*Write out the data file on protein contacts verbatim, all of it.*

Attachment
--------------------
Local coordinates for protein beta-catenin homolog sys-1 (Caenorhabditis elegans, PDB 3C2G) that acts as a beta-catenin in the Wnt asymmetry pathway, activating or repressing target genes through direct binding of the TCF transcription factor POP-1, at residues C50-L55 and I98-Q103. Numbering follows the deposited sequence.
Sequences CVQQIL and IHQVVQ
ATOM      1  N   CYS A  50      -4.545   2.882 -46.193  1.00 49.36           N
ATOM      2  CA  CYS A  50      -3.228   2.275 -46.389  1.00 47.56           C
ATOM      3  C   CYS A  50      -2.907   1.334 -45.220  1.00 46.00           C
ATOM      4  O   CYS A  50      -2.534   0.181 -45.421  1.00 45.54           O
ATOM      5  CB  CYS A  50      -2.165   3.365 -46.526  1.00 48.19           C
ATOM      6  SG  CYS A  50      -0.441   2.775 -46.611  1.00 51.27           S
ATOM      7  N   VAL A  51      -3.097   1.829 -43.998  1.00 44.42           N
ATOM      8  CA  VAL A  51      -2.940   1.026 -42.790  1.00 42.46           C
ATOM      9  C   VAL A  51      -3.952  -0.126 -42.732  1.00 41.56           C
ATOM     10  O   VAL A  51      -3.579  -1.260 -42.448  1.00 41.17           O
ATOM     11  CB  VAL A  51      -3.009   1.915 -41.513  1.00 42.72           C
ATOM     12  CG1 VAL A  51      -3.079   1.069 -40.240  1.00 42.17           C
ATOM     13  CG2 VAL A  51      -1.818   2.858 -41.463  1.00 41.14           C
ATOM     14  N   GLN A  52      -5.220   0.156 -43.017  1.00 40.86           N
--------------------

Local coordinates for protein beta-catenin homolog sys-1 (Caenorhabditis elegans, PDB 3C2G) that acts as a beta-catenin in the Wnt asymmetry pathway, activating or repressing target genes through direct binding of the TCF transcription factor POP-1, at residues C50-L55 and I98-Q103. Numbering follows the deposited sequence.
Sequences CVQQIL and IHQVVQ
ATOM      1  N   CYS A  50      -4.545   2.882 -46.193  1.00 49.36           N
ATOM      2  CA  CYS A  50      -3.228   2.275 -46.389  1.00 47.56           C
ATOM      3  C   CYS A  50      -2.907   1.334 -45.220  1.00 46.00           C
ATOM      4  O   CYS A  50      -2.534   0.181 -45.421  1.00 45.54           O
ATOM      5  CB  CYS A  50      -2.165   3.365 -46.526  1.00 48.19           C
ATOM      6  SG  CYS A  50      -0.441   2.775 -46.611  1.00 51.27           S
ATOM      7  N   VAL A  51      -3.097   1.829 -43.998  1.00 44.42           N
ATOM      8  CA  VAL A  51      -2.940   1.026 -42.790  1.00 42.46           C
ATOM      9  C   VAL A  51      -3.952  -0.126 -42.732  1.00 41.56           C
ATOM     10  O   VAL A  51      -3.579  -1.260 -42.448  1.00 41.17           O
ATOM     11  CB  VAL A  51      -3.009   1.915 -41.513  1.00 42.72           C
ATOM     12  CG1 VAL A  51      -3.079   1.069 -40.240  1.00 42.17           C
ATOM     13  CG2 VAL A  51      -1.818   2.858 -41.463  1.00 41.14           C
ATOM     14  N   GLN A  52      -5.220   0.156 -43.017  1.00 40.86           N